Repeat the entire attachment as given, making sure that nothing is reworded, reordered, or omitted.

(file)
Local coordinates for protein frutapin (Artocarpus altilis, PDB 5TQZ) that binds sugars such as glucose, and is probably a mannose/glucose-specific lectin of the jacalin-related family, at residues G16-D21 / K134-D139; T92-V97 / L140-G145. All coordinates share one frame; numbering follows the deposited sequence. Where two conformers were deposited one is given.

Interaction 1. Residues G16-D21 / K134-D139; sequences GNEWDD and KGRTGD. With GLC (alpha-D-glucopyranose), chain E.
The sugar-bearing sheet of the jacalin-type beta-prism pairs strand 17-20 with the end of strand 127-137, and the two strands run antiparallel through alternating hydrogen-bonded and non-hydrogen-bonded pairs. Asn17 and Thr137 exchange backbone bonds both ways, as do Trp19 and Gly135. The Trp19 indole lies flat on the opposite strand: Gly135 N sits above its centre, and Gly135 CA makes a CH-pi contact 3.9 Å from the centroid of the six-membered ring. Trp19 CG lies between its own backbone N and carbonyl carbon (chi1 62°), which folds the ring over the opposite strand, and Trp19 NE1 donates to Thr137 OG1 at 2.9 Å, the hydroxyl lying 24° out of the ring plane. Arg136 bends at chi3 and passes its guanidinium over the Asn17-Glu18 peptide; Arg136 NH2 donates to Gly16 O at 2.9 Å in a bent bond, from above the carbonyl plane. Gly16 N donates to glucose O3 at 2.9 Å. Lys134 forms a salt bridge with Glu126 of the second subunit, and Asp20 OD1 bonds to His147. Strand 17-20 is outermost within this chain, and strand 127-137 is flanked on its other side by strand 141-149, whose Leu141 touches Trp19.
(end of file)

Local coordinates for protein frutapin (Artocarpus altilis, PDB 5TQZ) that binds sugars such as glucose, and is probably a mannose/glucose-specific lectin of the jacalin-related family, at residues G16-D21 / K134-D139; T92-V97 / L140-G145. All coordinates share one frame; numbering follows the deposited sequence. Where two conformers were deposited one is given.

Interaction 1. Residues G16-D21 / K134-D139; sequences GNEWDD and KGRTGD. With GLC (alpha-D-glucopyranose), chain E.
The sugar-bearing sheet of the jacalin-type beta-prism pairs strand 17-20 with the end of strand 127-137, and the two strands run antiparallel through alternating hydrogen-bonded and non-hydrogen-bonded pairs. Asn17 and Thr137 exchange backbone bonds both ways, as do Trp19 and Gly135. The Trp19 indole lies flat on the opposite strand: Gly135 N sits above its centre, and Gly135 CA makes a CH-pi contact 3.9 Å from the centroid of the six-membered ring. Trp19 CG lies between its own backbone N and carbonyl carbon (chi1 62°), which folds the ring over the opposite strand, and Trp19 NE1 donates to Thr137 OG1 at 2.9 Å, the hydroxyl lying 24° out of the ring plane. Arg136 bends at chi3 and passes its guanidinium over the Asn17-Glu18 peptide; Arg136 NH2 donates to Gly16 O at 2.9 Å in a bent bond, from above the carbonyl plane. Gly16 N donates to glucose O3 at 2.9 Å. Lys134 forms a salt bridge with Glu126 of the second subunit, and Asp20 OD1 bonds to His147. Strand 17-20 is outermost within this chain, and strand 127-137 is flanked on its other side by strand 141-149, whose Leu141 touches Trp19.